A simpler way to say this is:
Losing hurts more when it makes you question your poker skill.
Understanding your opponent’s relationship with his bankroll can sometimes help you determine the correct play against that opponent. For example, a recreational player who is happy to lose a few hundred bucks for a night of fun is more likely to call your value bet on the river with a weak hand “just to see what you have”.
Below is an attempt to categorize the most common player-bankroll relationships that I have come across. I’m sure these types apply to online players, but it’s probably impossible to figure out who’s who unless you can see what your opponents look like.
Guide to poker bankroll types
1. The recreational gambler
DESCRIPTION: This player has set aside a certain amount of cash that he is willing to lose in the cardroom that day. If he loses, then he chalks it up as the cost of a night out. If he wins, he will most likely buy something with his winnings, rather than put them towards a poker bankroll. This player often shows up after payday, with the goal of having fun and maybe getting lucky. The recreational gambler is here to gamble in the purest sense of the word.
PLAYING STYLE: Likely to call you down with weak holdings and gamble “on the come”. Plays fast and loose when losing or winning, but even faster and looser when winning. This type of player pays the wages of the professionals and is extremely common in LA.
2. The high roller
DESCRIPTION: This player has an unlimited bankroll and is usually retired and looking for a good time. The high roller is often a regular in the highest stakes game in the casino, and losing or winning money has minimal effect on his psyche.
PLAYING STYLE: Usually extremely aggressive, attempts to use unlimited bankroll to push players off of a hand. The high roller issues the unspoken challenge, “If you’re going to play a pot with me, it’s going to be expensive”. High rollers can also be calling stations who play every hand. Games are built around these players, as they are happy to donate to the game regularly.
3. The gentleman gambler
DESCRIPTION: This player is skilled, and has a great deal of experience at the table. Not a regular, but shows up at the cardroom every couple of weeks. Often older and retired, these players enjoy a night of competition and matching wits with his opponents. This player hates to lose, but not because of the money.
PLAYING STYLE: The gentleman gambler is a tough opponent, and usually plays only good starting hands. Tends to be overly tight, so you can usually put him on a relatively narrow range of hands. This player does not like to lose to “garbage” hands, and may begin overplaying hands when his opponents are beating him.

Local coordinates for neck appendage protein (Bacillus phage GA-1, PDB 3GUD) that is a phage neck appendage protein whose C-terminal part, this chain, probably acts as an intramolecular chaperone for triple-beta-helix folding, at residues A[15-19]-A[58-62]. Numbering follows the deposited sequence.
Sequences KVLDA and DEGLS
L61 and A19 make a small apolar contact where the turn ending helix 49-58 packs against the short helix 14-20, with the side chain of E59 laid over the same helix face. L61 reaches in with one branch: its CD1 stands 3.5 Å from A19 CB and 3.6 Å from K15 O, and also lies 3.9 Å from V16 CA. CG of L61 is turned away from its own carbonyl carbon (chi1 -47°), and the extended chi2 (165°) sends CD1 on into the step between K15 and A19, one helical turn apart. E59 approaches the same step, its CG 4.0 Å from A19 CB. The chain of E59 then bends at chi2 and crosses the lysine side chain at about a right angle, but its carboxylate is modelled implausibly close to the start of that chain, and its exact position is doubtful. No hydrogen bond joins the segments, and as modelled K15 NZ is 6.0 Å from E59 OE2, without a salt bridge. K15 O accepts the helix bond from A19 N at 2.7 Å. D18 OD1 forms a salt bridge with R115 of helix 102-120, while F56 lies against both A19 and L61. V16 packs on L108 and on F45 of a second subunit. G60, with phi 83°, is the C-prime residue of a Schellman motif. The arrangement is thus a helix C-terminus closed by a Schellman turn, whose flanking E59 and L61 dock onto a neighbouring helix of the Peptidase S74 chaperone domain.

4. Scared money
DESCRIPTION: This player is a solid player at a limit below the limit he is playing, but is playing at a limit where a loss will put a serious dent in his bankroll. You can often find this player when a higher-limit game has one or two high rollers in the game.
PLAYING STYLE: Weak tight, this player will usually “pick a hand and go with it”. As a heads-up 6 big bet pot may represent a 12 big bet pot in his normal game, it is often difficult for him to get away from the hand.
5. The properly bankrolled player
DESCRIPTION: This player is unhampered by financial considerations, as a losing session will have minimum effect on him financially.
PLAYING STYLE: Solid, plays optimally to his skill level if not on tilt.
6. The overly bankrolled player
DESCRIPTION: Solid player, but playing at a level where his win rate is significantly less than his hourly wage. Much like the high roller, financial losses have absolutely no effect on this player. This player takes the game seriously, and believes that he should “work his way up” through the limits before playing at a level where losses might cause minor financial pain.
PLAYING STYLE: Since this player takes poker seriously, losses will often have a strong emotional affect on the player. If this type of player goes on tilt, they are likely to try to run over the table like the high roller.
Many poker players spend extensive amounts of time thinking about the game, but little time considering the way that their bankroll affects their play. I think that at the higher limits, bankroll considerations are often the biggest difference among players. Understanding how much money you are really willing to lose at the poker table without having serious financial consequences is an important and underrated part of serious poker.